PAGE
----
The Road Home: Highway 114

Maybe some of you know that I spent many years photographing roadside crosses, for a project called Where the Spirit Left. Here’s what I wrote then, by way of explanation:

I was ten, maybe, or eleven the summer my family took a long vacation to Mexico, driving from the Texas Panhandle all the way to Acapulco.

Our bible for the trip was the Sanborn’s guide, provided by the company that sold Mexican car insurance to Americans. The manual outlines, kilometer by kilometer, things to see, to avoid, to eat along the way. We read the guide religiously, never questioning its pronouncements, always following its recommendations.

So it must have been noted in the guide’s goldenrod yellow pages that atop a hill in the arid northern region was a roadside shrine. And it must have mentioned a small amount of parking, and it must have encouraged a stop.

The shrine was inside a cave, big enough to hold three or four people, tall enough so they could stand up. The show of such overt faith took my breath away: votive candles in little ruby-colored holders, smoky ceilings, velvet kneelers, some virgins, bloody Jesus on a cross. Forrest Heights Methodist Church had not given me the impression that either religion or loss could be so colorful.

But something took root in my brain…where it took decades to sprout.

I have no other answer. I stop at roadside crosses. I photograph them, and let the message in each one reveal itself to me through images and words.

But I stopped making those photographs a decade ago. It was time to move on.

And now, maybe some of you know that I have a 30+ mile commute to work every day. About 24.5 miles of that drive is along State Highway 114, a four-lane, divided highway that’s got only a couple of curves between Lubbock and Levelland. And, while I did give up photographing roadside crosses, I’ve not giving up noticing them, and I know there are six of them on that 24.5 mile stretch of 114, all on the south side of the road. I look at them every day, notice that if that one has new flowers, if the weeds are taller at another one, and so on. I’d had in my mind to photograph all of them, and had scheduled that for “one of these days.” It felt important that they all be photographed in order, from Levelland to Lubbock, and all on the same day.

A few Fridays ago, I saw indications that utility work was going to be starting up adjacent to one of the crosses, and I became concerned the cross would be destroyed during the work, so “one of these days” became April 25.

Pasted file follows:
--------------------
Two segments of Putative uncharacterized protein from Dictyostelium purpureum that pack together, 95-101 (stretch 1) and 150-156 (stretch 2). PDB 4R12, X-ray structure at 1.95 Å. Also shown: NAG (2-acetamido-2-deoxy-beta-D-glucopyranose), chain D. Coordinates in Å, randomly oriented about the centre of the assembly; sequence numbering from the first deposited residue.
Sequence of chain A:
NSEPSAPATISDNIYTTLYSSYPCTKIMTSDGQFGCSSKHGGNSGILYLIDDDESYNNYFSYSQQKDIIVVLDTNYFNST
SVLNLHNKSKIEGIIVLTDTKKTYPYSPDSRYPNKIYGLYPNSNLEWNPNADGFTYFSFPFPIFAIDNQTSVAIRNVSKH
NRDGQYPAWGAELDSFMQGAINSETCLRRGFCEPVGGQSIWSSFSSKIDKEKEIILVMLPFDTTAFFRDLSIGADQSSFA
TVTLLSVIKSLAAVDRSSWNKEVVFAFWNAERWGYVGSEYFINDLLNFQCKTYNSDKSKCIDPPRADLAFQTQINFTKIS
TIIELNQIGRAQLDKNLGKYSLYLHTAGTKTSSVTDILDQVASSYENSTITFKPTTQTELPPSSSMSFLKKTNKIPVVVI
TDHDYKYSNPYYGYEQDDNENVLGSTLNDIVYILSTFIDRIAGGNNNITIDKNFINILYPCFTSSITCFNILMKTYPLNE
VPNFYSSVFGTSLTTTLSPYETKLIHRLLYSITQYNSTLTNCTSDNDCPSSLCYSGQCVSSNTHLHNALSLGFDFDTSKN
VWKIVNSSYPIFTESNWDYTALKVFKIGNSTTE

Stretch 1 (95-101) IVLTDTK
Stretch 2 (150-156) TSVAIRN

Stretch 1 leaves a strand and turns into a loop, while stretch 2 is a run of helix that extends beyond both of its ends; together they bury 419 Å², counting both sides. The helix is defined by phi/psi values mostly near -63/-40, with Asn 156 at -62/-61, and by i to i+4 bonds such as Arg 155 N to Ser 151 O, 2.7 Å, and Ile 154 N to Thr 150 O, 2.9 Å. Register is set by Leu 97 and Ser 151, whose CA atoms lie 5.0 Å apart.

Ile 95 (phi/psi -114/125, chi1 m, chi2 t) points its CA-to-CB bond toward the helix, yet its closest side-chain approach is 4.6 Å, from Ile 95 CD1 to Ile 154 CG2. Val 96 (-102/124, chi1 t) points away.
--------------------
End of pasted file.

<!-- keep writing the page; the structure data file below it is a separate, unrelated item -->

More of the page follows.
I started the mileage reckoning at 0.0, at the corner of Highway 114 and College Avenue in Levelland, so the location of each marker was measured from that corner.

(As always, click for larger views.)

mile 2.4

mile 2.7

mile 6.3

mile 10.7

mile 21.2

mile 21.9

24.5 miles of State Highway 114
Levelland to Lubbock
photographed 4.23.2016

Posted on May 18, 2016, in Photography and tagged , , , , , , , , , , , . Bookmark the permalink. 9 Comments.

  1. Amazing work, thanks for sharing this. Very sad too, these crosses are all around Las Vegas too. Each with it’s own story.


  2. Here in TN. they frown on roadside memorials placed by families. All I have seen are simple wooden crosses with a name and date and flowers. So our State in its wisdom asked people plant a tree instead. Don’t know if they meant at the site of the tragedy or elsewhere. If there seems like a hazard more than wooden crosses. Nice album Melinda.


    • Thank you, Richard. It seems like over time, the memorials around here tend to get more and more elaborate, and I can see how they’re a problem with roadside maintenance. But I’d miss them if they weren’t allowed.

      It seems like ad hoc planting of trees in rights of ways would cause more problems than crosses, so I hope the DOT meant for trees to be planted on private property someplace!


  3. Some great images…For me, I guess a part of me gets the cross things, but another part of me doesn’t…


  4. Great photos. I always thought that roadside crosses reminded people to drive more carefully. At least they do for me. Thanks for posting.


  1. Pingback: The tiny memorial | One Day | One Image

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